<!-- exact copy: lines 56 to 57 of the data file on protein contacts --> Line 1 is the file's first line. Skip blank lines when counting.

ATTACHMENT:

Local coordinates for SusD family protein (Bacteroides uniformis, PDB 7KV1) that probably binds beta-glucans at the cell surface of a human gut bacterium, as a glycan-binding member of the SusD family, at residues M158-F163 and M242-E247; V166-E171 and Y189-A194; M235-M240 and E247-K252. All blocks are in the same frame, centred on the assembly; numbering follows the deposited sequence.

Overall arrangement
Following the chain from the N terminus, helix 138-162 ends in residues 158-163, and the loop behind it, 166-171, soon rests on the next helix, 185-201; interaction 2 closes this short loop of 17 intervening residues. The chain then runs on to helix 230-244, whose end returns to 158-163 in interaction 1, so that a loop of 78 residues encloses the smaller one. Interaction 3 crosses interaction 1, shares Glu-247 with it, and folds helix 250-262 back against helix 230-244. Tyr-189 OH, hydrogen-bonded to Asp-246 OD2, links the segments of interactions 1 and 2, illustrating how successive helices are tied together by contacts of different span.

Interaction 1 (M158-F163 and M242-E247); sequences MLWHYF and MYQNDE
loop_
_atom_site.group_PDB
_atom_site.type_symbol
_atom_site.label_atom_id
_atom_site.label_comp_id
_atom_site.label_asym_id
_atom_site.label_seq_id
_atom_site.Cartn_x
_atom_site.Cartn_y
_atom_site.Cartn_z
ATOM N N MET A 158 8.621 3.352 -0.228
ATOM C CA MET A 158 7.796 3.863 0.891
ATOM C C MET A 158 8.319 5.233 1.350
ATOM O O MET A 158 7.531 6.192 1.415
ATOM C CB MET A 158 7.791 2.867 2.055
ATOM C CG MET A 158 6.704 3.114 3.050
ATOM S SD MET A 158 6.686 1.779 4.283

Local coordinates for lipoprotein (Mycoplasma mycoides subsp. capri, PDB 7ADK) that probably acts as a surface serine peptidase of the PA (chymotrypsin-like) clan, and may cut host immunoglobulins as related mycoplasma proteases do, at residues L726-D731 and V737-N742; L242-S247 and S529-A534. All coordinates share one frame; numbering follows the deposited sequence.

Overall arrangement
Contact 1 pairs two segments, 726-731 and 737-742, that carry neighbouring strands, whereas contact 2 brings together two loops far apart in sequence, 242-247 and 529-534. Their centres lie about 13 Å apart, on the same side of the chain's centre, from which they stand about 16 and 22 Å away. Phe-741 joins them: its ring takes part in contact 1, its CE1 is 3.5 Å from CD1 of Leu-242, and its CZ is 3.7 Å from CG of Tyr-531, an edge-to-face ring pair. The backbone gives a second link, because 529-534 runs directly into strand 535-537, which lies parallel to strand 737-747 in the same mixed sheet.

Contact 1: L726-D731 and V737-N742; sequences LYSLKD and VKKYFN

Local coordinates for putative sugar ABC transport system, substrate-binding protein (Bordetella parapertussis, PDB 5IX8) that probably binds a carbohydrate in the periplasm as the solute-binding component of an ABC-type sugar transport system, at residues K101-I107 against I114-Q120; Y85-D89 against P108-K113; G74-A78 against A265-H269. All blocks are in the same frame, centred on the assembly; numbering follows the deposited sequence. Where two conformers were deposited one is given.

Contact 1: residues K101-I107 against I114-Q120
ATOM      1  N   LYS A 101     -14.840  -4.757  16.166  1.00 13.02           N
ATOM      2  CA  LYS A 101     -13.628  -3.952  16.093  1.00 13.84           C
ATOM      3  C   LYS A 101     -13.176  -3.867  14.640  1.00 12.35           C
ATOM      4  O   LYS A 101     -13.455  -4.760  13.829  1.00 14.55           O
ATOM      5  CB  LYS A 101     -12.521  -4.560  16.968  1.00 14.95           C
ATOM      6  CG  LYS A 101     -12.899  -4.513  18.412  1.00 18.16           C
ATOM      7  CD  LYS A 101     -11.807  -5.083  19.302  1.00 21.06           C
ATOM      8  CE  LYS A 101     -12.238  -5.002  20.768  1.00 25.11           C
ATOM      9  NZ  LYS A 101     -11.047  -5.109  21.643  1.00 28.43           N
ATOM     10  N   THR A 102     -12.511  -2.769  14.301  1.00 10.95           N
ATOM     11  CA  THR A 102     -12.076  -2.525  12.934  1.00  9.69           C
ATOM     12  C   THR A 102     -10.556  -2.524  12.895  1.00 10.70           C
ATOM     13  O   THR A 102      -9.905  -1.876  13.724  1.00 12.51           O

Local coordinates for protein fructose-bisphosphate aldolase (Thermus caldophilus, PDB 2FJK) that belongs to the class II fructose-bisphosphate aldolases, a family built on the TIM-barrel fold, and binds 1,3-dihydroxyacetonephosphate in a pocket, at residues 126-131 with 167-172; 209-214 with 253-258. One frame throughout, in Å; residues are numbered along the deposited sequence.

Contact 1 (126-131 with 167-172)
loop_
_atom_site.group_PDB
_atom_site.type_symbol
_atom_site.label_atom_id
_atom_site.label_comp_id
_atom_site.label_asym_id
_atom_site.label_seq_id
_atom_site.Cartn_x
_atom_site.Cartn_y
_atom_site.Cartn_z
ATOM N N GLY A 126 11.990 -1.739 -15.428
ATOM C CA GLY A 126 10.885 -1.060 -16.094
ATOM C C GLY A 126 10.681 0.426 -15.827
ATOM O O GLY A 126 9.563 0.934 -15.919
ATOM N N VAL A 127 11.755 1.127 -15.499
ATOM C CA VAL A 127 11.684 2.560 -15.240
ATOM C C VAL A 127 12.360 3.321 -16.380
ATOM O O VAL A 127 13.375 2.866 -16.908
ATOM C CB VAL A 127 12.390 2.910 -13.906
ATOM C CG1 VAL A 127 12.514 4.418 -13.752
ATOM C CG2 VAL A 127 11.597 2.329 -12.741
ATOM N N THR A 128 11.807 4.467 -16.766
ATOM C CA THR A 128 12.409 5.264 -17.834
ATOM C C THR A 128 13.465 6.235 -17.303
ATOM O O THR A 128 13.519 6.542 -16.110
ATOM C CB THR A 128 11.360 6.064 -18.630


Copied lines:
ATOM O O GLY A 126 9.563 0.934 -15.919
ATOM N N VAL A 127 11.755 1.127 -15.499